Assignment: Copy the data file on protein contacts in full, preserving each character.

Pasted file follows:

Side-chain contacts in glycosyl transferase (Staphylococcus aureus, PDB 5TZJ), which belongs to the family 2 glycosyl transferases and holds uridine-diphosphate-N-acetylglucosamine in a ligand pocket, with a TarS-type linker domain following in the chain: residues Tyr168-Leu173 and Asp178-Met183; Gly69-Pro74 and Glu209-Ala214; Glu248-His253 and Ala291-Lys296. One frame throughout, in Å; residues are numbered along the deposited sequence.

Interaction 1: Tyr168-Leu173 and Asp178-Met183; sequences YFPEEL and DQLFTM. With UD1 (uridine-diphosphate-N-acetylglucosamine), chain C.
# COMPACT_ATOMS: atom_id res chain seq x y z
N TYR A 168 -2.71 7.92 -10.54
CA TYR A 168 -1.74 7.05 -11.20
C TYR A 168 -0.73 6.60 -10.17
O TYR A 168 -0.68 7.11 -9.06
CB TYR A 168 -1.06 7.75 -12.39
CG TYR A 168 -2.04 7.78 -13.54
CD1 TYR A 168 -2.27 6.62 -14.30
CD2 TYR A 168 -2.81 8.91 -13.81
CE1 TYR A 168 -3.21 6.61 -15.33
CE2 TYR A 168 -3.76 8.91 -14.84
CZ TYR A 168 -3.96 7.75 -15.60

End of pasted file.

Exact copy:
Side-chain contacts in glycosyl transferase (Staphylococcus aureus, PDB 5TZJ), which belongs to the family 2 glycosyl transferases and holds uridine-diphosphate-N-acetylglucosamine in a ligand pocket, with a TarS-type linker domain following in the chain: residues Tyr168-Leu173 and Asp178-Met183; Gly69-Pro74 and Glu209-Ala214; Glu248-His253 and Ala291-Lys296. One frame throughout, in Å; residues are numbered along the deposited sequence.

Interaction 1: Tyr168-Leu173 and Asp178-Met183; sequences YFPEEL and DQLFTM. With UD1 (uridine-diphosphate-N-acetylglucosamine), chain C.
# COMPACT_ATOMS: atom_id res chain seq x y z
N TYR A 168 -2.71 7.92 -10.54
CA TYR A 168 -1.74 7.05 -11.20
C TYR A 168 -0.73 6.60 -10.17
O TYR A 168 -0.68 7.11 -9.06
CB TYR A 168 -1.06 7.75 -12.39
CG TYR A 168 -2.04 7.78 -13.54
CD1 TYR A 168 -2.27 6.62 -14.30
CD2 TYR A 168 -2.81 8.91 -13.81
CE1 TYR A 168 -3.21 6.61 -15.33
CE2 TYR A 168 -3.76 8.91 -14.84
CZ TYR A 168 -3.96 7.75 -15.60